Alexander’s firing came after string of reprimands
Shane Alexander was fired from his post as fire chief of Ocala Fire Rescue, in part, for actively campaigning to replace Ocala City Council members so he could be appointed city manager, according to his termination letter.
The letter, signed by Assistant City Manager Ken Whitehead, said several business leaders brought the matter to the city’s attention and were “alarmed by your actions.”
The letter did not detail how he actively campaigned to replace council members. A review of Alexander’s personnel file on Monday also did not shed light on the details.
However, the review did reveal additional details about other incidents cited in Alexander’s termination letter.
The letter stated that several employees, including department heads and managers, reported that Alexander pressured employees to increase Untied Way donations. The incident reportedly happened in early 2020 but was not documented until April this year. Marvin Ayala, the current Ocala Electric Utility director, mentioned the incident to Assistant City Manager Bill Kauffman, who then reported it to Whitehead.
Alexander reportedly told Ayala and Eric Weaver, then interim utility director, that the electric department was “not doing that well” with United Way donations and “if you don’t cooperate you’re at risk.”
Weaver reportedly asked Alexander if he was threatening their jobs at which point Alexander backed down, according to a handwritten report of the incident by Whitehead dated April 28.
In February 2020, Alexander was one of three finalists selected for city manager after then-City Manager John Zobler stepped down unexpectedly. Then-Interm City Manager Wilson and Assistant City Manager Bill Kauffman were the other two candidates.
Ayala said the incident happened about the same time the council was considering the new city manager, according to the item in Alexander’s personnel file.
When it came time to select one candidate, the council split. Councilmen Justin Grabelle and Matt Wardell backed Alexander, then-President Jay Musleh wanted Wilson, and Councilman Brent Malever picked Kauffman. The council’s fifth seat was open at the time, and the council agreed to wait for a special election to fill the seat before voting.
After Ire Bethea was installed into the District 2 seat in June, the council voted 4-1 to offer the position to Sandra Wilson. Grabelle was the only dissenting vote.
Alexander was also accused of abandoning co-workers during a heated town hall meeting where the city’s fire assessment was discussed.
The meeting was hosted by members of the Governor’s West Ocala Neighborhood Revitalization Council. Alexander was scheduled to speak about the agency’s mentorship program and Budget Director Tammy Haslam was going to discuss the fire assessment fee.
During Haslam’s presentation, the discussion got heated and Alexander reportedly left. Both Haslam and Ramona Williams, the city’s community engagement coordinator, felt his support would have been good during the discussion.
“He left when the going got tough,” Haslam reportedly told Whitehead, according to a handwritten account of the incident.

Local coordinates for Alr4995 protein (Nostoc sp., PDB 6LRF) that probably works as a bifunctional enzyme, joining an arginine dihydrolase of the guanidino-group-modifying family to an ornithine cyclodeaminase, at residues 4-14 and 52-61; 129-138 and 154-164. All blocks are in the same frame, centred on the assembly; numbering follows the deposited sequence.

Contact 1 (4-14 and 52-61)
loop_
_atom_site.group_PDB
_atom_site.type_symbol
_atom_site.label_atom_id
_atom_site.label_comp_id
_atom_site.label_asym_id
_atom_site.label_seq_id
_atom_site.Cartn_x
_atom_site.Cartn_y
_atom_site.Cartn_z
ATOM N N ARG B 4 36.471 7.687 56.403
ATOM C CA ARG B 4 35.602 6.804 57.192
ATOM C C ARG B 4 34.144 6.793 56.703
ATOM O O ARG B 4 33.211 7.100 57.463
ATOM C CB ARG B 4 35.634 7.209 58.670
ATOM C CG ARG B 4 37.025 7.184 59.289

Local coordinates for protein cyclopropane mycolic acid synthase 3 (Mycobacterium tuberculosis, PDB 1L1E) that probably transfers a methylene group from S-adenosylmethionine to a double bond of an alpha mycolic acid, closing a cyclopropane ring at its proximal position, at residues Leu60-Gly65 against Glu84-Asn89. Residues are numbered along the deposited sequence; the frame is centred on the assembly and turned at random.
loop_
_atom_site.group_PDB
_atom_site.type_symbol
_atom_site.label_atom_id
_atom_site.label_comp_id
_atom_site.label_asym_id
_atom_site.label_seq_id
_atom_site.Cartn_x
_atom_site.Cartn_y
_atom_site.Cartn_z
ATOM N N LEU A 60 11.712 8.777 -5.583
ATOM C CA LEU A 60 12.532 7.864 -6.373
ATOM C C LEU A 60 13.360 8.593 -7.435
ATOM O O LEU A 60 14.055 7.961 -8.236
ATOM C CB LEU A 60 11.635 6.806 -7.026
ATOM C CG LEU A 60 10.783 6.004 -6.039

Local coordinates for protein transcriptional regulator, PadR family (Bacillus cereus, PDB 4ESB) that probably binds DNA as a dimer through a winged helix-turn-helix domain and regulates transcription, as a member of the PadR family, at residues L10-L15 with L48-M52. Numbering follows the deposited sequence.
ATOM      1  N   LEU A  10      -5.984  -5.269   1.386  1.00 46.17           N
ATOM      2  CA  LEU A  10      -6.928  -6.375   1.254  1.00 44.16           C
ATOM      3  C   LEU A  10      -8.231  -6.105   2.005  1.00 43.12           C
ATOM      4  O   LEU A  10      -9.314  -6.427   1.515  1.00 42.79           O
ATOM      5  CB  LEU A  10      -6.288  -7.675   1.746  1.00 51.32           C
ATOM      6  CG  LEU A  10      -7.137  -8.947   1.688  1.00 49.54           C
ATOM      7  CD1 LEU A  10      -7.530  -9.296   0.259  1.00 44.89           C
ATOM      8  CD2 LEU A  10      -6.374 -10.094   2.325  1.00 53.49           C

On June 24, just a day before Alexader was dismissed, Whitehead, in another handwritten note, documented how Alexander met with a city employee without John King, the city’s fleet management’s director, in attendance, as was typical. The meeting reportedly made the employee uncomfortable and upset King, according to Whitehead’s note.
Before the recent spate of reprimands, Alexander’s performance reviews were at or above standard.
Whitehead also listed an “excessive amount of idling time and no record of city phone usage to support that you were working” and poorly managed internal grant procedures in the letter.
The “idling” time item is related to the amount of time Alexander’s vehicle remained stationary while the engine was running. A detailed report about his vehicle use was not immediately available for inspection Monday because it was subject to redactions of protected addresses. City vehicles should not remain idle for more than five minutes. Phone records also showed Alexander had not used his city-issued cellular phone since at least April, according to records.
Whitehead, who oversees public services for the city, wrote Alexander’s actions undermined the city council and the city manager to the detriment of the organization, and his actions created “a counter-productive and uncomfortable work environment for city staff.”
Overall, Whitehead wrote he had lost confidence in Alexander’s ability to continue as fire chief after several instances of unprofessional conduct. City Manager Wilson accepted Whitehead’s recommendation to terminate Alexander.
“I am deeply saddened that you sought to pursue a course that was counter to the council’s direction and the good of the organization,” Whitehead wrote.
Alexander declined to comment on Sunday, but a day earlier said he wanted to continue serving the community.
Alexander became fire chief in October 2018 at a salary of $125,000. He joined the department as a firefighter paramedic in 1994.